Flint families press Congress for lead compensation

Keith Laing

Washington — Three Flint families are pushing Congress to establish a compensation fund for victims of the city’s lead-contaminated water crisis.

The families say that the city’s 100,000 residents should be able to access a compensation fund that is similar to the one that was set up for first responders of the Sept. 11, 2001, terrorist attacks to make up for the hardships they still are experiencing from the water crisis.

“It’s been just a constant headache dealing with the water, wall-to-wall (bottled) water,” said Vance Griffis, who said his daughters Kareemah, 6, and Yanni, 14, have tested positive for lead.

“Having to get up and brush your teeth with the (bottled) water every morning, because when I wake up every morning, I think bottled water now to brush the teeth, to take the bath,” he added. “Then they’re talking about cutting the (bottled) water (distribution) down, all which is ridiculous.”

Griffis said a compensation fund “should be a given” with Gov. Rick Snyder and the mayor of Flint “...because of the simple fact it is a mistake they all made.”

Griffis’ family was one of three that traveled to Washington on Tuesday to meet with lawmakers about the possibility of setting up the compensation fund. They met with U.S. Sens. Debbie Stabenow, D-Lansing, and Gary Peters, D-Bloomfield Township, and Rep. Dan Kildee, D- Flint Township.

Stabenow said discussions with the families included expanding Medicaid for children and providing Ready to Feed formula for mothers.

“During the meeting, we reiterated our support for the state of Michigan to create a future fund to compensate victims affected by this terrible crisis,” Stabenow said.

Peters promised to “continue working to secure federal resources to help upgrade infrastructure and expand critical services like Head Start.”

“The state of Michigan has a responsibility to ensure Flint families, especially children who were exposed to lead, have the support and resources they need to rise above this tragedy, and that includes setting aside sufficient resources in a reserve fund to meet the long-term health and educational needs of Flint's children,” said Peters.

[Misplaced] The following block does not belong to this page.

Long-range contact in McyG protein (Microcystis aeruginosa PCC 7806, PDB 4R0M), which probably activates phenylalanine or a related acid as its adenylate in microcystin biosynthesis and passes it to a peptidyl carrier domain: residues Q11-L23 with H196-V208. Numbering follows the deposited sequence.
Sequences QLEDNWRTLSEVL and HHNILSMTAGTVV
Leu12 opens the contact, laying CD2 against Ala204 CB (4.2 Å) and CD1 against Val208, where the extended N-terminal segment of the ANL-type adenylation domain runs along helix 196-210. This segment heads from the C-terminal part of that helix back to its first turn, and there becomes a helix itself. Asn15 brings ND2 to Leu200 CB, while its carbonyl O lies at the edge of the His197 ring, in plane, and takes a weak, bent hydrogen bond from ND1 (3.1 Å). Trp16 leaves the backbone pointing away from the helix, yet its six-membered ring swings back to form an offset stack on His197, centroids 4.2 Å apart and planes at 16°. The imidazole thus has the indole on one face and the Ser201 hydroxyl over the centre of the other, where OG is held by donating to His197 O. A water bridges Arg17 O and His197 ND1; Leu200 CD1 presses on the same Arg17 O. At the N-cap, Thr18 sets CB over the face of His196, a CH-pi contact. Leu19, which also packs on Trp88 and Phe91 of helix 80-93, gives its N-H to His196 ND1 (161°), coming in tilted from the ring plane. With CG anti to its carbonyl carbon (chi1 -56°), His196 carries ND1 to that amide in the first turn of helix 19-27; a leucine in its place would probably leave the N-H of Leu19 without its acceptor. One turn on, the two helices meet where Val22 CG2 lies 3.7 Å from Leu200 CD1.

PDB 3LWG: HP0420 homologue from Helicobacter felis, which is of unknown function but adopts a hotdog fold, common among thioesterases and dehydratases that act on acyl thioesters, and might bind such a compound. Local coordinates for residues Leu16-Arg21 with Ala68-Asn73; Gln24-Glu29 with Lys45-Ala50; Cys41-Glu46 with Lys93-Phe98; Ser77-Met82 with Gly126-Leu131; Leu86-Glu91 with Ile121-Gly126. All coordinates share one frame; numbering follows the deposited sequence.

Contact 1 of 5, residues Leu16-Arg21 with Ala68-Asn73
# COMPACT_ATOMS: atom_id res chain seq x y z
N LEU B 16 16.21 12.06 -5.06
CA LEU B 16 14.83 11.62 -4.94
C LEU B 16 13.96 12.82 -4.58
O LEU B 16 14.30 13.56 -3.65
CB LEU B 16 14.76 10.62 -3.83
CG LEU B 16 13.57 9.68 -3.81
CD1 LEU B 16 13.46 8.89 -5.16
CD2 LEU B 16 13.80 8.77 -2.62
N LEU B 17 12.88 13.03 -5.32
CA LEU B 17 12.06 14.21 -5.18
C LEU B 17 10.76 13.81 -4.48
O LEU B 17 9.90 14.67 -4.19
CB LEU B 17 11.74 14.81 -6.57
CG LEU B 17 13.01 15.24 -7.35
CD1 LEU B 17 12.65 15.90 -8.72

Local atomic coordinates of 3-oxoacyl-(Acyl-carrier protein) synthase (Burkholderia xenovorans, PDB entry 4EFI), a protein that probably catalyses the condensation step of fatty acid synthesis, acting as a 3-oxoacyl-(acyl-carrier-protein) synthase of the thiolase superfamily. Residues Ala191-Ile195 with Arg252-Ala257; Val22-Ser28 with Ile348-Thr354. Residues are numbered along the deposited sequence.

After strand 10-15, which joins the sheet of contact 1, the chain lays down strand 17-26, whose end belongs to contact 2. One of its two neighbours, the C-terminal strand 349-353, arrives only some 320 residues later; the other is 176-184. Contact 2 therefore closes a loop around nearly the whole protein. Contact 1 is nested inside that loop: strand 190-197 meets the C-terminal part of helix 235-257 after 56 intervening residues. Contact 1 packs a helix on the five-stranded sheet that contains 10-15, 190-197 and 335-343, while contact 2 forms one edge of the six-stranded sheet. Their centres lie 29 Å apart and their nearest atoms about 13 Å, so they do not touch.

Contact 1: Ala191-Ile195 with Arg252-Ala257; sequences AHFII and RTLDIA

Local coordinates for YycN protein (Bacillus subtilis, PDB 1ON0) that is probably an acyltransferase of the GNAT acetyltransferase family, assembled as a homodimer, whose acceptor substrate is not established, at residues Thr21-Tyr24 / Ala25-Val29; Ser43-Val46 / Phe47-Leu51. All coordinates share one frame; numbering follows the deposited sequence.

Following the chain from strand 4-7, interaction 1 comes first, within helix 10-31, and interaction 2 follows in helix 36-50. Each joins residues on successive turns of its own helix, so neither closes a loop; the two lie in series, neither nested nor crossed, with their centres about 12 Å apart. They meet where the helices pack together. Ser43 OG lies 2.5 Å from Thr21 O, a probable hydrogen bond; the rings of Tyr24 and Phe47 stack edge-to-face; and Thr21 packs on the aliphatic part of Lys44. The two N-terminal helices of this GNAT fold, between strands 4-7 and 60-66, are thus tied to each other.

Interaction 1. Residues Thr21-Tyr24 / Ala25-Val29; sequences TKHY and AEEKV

Kildee, meanwhile, said “the Flint water crisis is an ongoing public health emergency and the residents of Flint are American citizens and deserve help from both their state and federal government.”

Melissa Lightfoot of Flint said the grades of her daughters Kamryn, 8, and Payton, 5, have dropped and they have exhibited behavioral issues since they were exposed to lead in the city’s containment water.

“For everybody else, water is something you don’t think much of, because you go to your faucet for a cup of water, you can just go on about your day,” she said. “For us, we’re not able to do that. We have to go ‘Oh, I have to go to my basement and get another thing of bottled water because we used all the ones that we had.’”

Lightfoot said she feels like the Flint water crisis has been “swept under the rugs like this is not a problem.

“It’s basically that they said our lives doesn’t matter,” she said.

Luke Waid said his 2-year-old daughter Sophia has tested positive for lead since she was 6 months old. Doctors threatened to report her condition to Child Protective Services before lead was discovered in the Flint water supply, he said.

“At her one year check up ... they told us they were going to send out Child Protective Services,” he said. “That was a nightmare in itself.”

Waid said his daughter has exhibited “constant irritability” since she was exposed to lead.

“She gets mad at herself,” he said. “One minute she’ll be normal, the next minute she’s off the hook and running. It’s hard to say with her being an adolescent, but I can definitely tell a difference in her and my other friend’s children.”

Waid added that his monthly water bill has increased from $78 per month to $143 monthly, which he said was attributed by city officials to leakage in the Flint water system.

Paul Napoli, a lawyer who is representing the Flint families, is leading a class-action lawsuit for victims of the contaminated water that has been filed in Genesee County Circuit Court with the NAACP.

Napoli, who represented the Sept. 11 first responders in their push for compensation, said Tuesday “it’s certainly billions of dollars that would be required” to repay victims of the contaminated Flint water.

“The infrastructure around the United States we keep hearing is falling apart, which is bridges, streets, highways,” he said. “Well the water system is a great place to start, and in Flint is a great place to start.”


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Twitter: @Keith_Laing